Qavurt

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Kara Arslan Ahmad Qavurt (died 1073), better simply known as Qavurt (also spelled Kavurt) was a Seljuq prince. Upon his father's death, he led an unsuccessful rebellion against his relatives in an attempt to gain the Seljuk throne.

Background[edit]

The Seljuq dynasty was a Turkish Sunni Muslim dynasty that established both the Seljuq Empire and Sultanate of Rum, which at their total height stretched from Anatolia through Persia. Qavurt was the son of Çağrı Bey, who was the grandson of Seljuk, the founder of the dynasty.[1] Qavurt’s brother Alp Arslan succeeded his uncle Tuğrul as the new sultan and Qavurt then the governor of Kirman (south Persia) waited for his turn.

Alp Arslan's will[edit]

Alp Arslan died in 1072. But before death he willed his throne to Malik Shah I, his second son. He also expressed his concern about possible throne struggles. The main contestants for the throne were his eldest son Ayaz and his brother Qavurt. As a compromise, he willed generous grants to Ayaz and Qavurt. He also willed Qavurt to marry his widow.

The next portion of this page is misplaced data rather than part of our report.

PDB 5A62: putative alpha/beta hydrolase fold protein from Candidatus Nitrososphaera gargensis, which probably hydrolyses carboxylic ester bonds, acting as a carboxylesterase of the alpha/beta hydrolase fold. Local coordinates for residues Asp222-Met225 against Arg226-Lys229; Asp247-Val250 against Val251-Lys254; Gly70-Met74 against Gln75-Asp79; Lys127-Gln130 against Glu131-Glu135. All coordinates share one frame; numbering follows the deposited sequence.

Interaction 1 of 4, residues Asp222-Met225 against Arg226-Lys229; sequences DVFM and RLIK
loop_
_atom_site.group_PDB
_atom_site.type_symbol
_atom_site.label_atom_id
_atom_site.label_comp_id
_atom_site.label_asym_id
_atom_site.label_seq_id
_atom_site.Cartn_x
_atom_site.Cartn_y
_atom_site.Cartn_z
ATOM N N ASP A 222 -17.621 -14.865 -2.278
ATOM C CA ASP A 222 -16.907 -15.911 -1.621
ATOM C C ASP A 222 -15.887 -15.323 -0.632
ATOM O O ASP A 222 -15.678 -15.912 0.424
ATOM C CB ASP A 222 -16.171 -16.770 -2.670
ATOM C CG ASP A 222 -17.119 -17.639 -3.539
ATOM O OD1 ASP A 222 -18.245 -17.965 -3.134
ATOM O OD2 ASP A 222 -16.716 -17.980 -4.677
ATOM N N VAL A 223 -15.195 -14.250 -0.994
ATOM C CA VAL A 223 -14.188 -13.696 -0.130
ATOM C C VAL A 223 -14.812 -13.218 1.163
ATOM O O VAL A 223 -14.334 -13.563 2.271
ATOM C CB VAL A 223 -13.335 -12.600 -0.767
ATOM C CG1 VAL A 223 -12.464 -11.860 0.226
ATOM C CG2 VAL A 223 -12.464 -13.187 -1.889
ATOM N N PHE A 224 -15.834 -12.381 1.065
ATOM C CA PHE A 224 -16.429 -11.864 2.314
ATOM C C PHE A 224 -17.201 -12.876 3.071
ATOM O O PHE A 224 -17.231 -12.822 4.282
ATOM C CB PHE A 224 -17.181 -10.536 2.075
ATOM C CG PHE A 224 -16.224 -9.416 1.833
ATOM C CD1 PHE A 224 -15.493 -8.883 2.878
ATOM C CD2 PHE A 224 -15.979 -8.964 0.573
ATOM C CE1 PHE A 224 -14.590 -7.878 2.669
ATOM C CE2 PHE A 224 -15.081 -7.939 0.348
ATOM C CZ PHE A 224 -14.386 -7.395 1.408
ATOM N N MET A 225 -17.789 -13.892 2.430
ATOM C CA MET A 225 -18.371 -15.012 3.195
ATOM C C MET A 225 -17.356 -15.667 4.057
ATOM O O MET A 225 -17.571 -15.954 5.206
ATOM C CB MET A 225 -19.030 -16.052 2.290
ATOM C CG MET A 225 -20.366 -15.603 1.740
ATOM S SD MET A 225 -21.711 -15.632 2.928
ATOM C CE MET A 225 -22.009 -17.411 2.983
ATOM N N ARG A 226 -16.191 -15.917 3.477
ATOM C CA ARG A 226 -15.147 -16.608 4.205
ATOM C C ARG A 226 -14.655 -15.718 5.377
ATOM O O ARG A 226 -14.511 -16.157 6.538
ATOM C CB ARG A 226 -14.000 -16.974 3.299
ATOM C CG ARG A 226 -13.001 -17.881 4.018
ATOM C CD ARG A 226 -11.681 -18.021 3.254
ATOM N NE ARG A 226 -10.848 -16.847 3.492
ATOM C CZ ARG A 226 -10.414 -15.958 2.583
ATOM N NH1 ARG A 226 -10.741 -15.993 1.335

Qavurt's rebellion[edit]

Malik Shah was only 17 or 18 years of age when he ascended to throne. Although Ayaz presented no problem, he faced with the serious problem of Qavurt's rebellion.[2] His vizier Nizam al-Mulk was even more worried for he had become the de facto ruler of the empire during young Malik Shah’s reign. Although Qavurt had only a small army, Turkmen officiers in Malik Shah’s army tended to support Qavurt. So Malik Shah and Nizam al-Mulk added non Turkic regiments to Seljuk army. Artukids also supported Malik Shah. The clash was at a location known as Kerç kapı (or Kerec [3] ) close to Hamedan on 16 May 1073. Malik Shah was able to defeat Qavurt’s forces. Although Qavurt escaped, he was soon arrested. Initially Malik Shah was tolerant to his uncle. But Nizam al-Mulk convinced the young sultan to execute Qavurt. Nizam al-Mulk also executed Qavurt’s four sons.[4] Later he eliminated most of the Turkic commanders of the army whom he suspected to be Qavurt’s partisan.

Aftermath[edit]

Qavurt’s defeat was a blow to Turkic character of the empire. But Qavurt’s other sons managed to rule in Kirman as vassals of Malik Shah and their small state lived even longer than that of the Great Seljuk Empire.

References[edit]

  1. ^ Family tree of Seljuks
  2. ^ Encycloapedia Britannica, Expo 70 ed. Vol 14, p. 699
  3. ^ Sina Akşin-Ümit Hassan: Türkiye Tarihi 1 Vatan Kitap, 2009, ISBN 975-406-563-2, p.180
  4. ^ [1] Salim Koca: The Forces in the Determination of the Political Power in the Seljuk State (Turkish)